Severe Weather Crash Course Kids #28.2

Contributor
Crash Course Kids
Type Category
Instructional Materials
Types
Animation/Movie
Note
This resource, vetted by NSTA curators, is provided to teachers along with suggested modifications to make it more in line with the vision of the NGSS. While not considered to be “fully aligned,” the resources and expert recommendations provide teachers with concrete examples and expert guidance using the EQuIP rubric to adapted existing resources. Read more here.

Reviews

Description

This brief video from Crash Course Kids introduces students to severe weather. It explains that severe weather is more extreme than normal daily weather conditions.  There is a brief description of the following forms of severe weather:  tornados, hurricanes, blizzards, flooding and drought.  The video then gives an example of the impact of severe weather on the biosphere and geosphere.  This example uses the impact of drought and flooding on plants, animals and land.  The conclusion ties it up with two questions to ask about weather to tell if it is severe:  “Does it put life or property at risk?” and “Does it have a major impact on the biosphere and the geosphere?”

Intended Audience

Educator and learner
Educational Level
  • Middle School
  • Upper Elementary
Language
English
Access Restrictions

Free access - The right to view and/or download material without financial, registration, or excessive advertising barriers.

Performance Expectations

3-ESS3-1 Make a claim about the merit of a design solution that reduces the impacts of a weather-related hazard.

Clarification Statement: Examples of design solutions to weather-related hazards could include barriers to prevent flooding, wind resistant roofs, and lightning rods.

Assessment Boundary: none

This resource appears to be designed to build towards this performance expectation, though the resource developer has not explicitly stated so.

Comments about Including the Performance Expectation
This video does not make a claim or discuss solutions to weather-related hazards. Prior to making a claim about the merit of a solution that reduces the impacts of a weather-related hazard, students will need to be familiar with different types of a weather-related hazard and the impacts they have. The video use the terms biosphere, atmosphere, hydrosphere and geosphere. The teacher would need to assist students in understanding these terms either prior to watching the video or during the viewing. This video could be combined with Wacky Weather (see related resource) or other engineering design task where students would be designing solutions to reduce the impact of a weather-related hazard.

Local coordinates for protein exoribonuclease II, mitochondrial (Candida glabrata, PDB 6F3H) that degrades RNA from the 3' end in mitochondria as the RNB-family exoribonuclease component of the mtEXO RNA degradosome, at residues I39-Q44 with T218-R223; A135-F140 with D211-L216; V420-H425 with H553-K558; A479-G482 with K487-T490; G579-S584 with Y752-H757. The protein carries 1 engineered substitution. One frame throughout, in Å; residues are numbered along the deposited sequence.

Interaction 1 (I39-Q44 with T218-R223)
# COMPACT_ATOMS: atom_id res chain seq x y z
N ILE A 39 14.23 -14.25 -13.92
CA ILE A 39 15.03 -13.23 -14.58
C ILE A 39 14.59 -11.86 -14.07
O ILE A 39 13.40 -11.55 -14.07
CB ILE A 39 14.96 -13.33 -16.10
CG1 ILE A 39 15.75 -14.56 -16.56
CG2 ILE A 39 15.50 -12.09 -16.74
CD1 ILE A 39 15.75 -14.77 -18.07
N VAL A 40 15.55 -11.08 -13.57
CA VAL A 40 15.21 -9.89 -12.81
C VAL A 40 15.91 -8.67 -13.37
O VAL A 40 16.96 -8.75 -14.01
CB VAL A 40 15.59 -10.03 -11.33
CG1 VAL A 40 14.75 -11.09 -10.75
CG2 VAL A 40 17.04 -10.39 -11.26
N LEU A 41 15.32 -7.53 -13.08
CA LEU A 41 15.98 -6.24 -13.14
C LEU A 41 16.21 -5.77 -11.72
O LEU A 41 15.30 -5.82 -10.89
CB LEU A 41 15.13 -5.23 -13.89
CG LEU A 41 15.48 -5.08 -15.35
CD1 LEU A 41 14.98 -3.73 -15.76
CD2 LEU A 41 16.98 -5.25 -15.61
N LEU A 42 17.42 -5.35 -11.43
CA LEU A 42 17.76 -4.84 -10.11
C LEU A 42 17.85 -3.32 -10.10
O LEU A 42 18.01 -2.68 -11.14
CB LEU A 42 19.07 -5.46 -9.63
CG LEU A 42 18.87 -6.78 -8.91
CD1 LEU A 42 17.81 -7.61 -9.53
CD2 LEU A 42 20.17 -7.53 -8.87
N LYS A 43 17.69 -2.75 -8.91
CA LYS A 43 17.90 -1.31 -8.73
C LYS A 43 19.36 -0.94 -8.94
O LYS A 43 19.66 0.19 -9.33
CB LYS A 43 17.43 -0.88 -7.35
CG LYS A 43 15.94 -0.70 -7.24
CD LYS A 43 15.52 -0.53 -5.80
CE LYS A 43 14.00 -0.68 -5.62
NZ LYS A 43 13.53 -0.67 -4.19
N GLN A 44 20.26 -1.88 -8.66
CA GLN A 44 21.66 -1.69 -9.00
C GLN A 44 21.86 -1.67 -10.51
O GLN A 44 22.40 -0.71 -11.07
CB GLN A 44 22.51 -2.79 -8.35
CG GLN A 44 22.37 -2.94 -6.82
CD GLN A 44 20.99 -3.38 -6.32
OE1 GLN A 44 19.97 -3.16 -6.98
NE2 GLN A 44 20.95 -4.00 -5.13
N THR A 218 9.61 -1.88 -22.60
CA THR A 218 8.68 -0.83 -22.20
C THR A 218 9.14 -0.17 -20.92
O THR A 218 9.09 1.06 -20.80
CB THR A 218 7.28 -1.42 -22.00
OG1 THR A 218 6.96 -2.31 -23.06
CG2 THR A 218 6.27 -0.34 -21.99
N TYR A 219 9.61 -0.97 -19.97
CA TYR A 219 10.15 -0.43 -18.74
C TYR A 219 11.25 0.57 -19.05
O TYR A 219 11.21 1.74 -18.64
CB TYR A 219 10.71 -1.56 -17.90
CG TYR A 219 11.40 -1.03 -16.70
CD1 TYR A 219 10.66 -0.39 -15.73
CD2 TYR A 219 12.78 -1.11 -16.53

Science and Engineering Practices

This resource appears to be designed to build towards this science and engineering practice, though the resource developer has not explicitly stated so.

Comments about Including the Science and Engineering Practice
In this video, students are obtaining information about severe weather from one source. To more fully address the full element of the practice, students would obtain information from other sources and combine their information using graphic organizers or other methods of recording information.

Disciplinary Core Ideas

This resource appears to be designed to build towards this disciplinary core idea, though the resource developer has not explicitly stated so.

Comments about Including the Disciplinary Core Idea
The video identifies five different weather related hazards and describes them briefly. It does not discuss how to reduce the impacts, but gives an example of the impacts of two different severe weather events on the biosphere and the geosphere.

Crosscutting Concepts

This resource appears to be designed to build towards this crosscutting concept, though the resource developer has not explicitly stated so.

Comments about Including the Crosscutting Concept
The video discusses the impact of severe weather on the biosphere and the geosphere. This would be a good connection to make to the concept of systems as the biosphere and geosphere are systems. In addition, the weather related hazard could be defined as a system. Each of these could be described in terms of their components and their interactions.

Resource Quality

  • Alignment to the Dimensions of the NGSS: When viewing the video, students are using the practice of obtaining information about the severe weather which integrates the elements of the dimensions of science and engineering practices and the disciplinary core ideas. Teachers would need to explicitly add a crosscutting concept. The element of crosscutting concept systems and system models was suggested above. If students have an understanding of a system, then they would identify the components in each system identified and the interactions of the components.

  • Instructional Supports: This video has no instructional supports. The video can be shown multiple times and/or paused periodically with instruction or discussion between pauses. While viewing, students could be using graphic organizers to organize the information in the video.

  • Monitoring Student Progress: This video has no method for monitoring student progress. That would come from teacher questioning.

  • Quality of Technological Interactivity: This resource has no interactive technological components.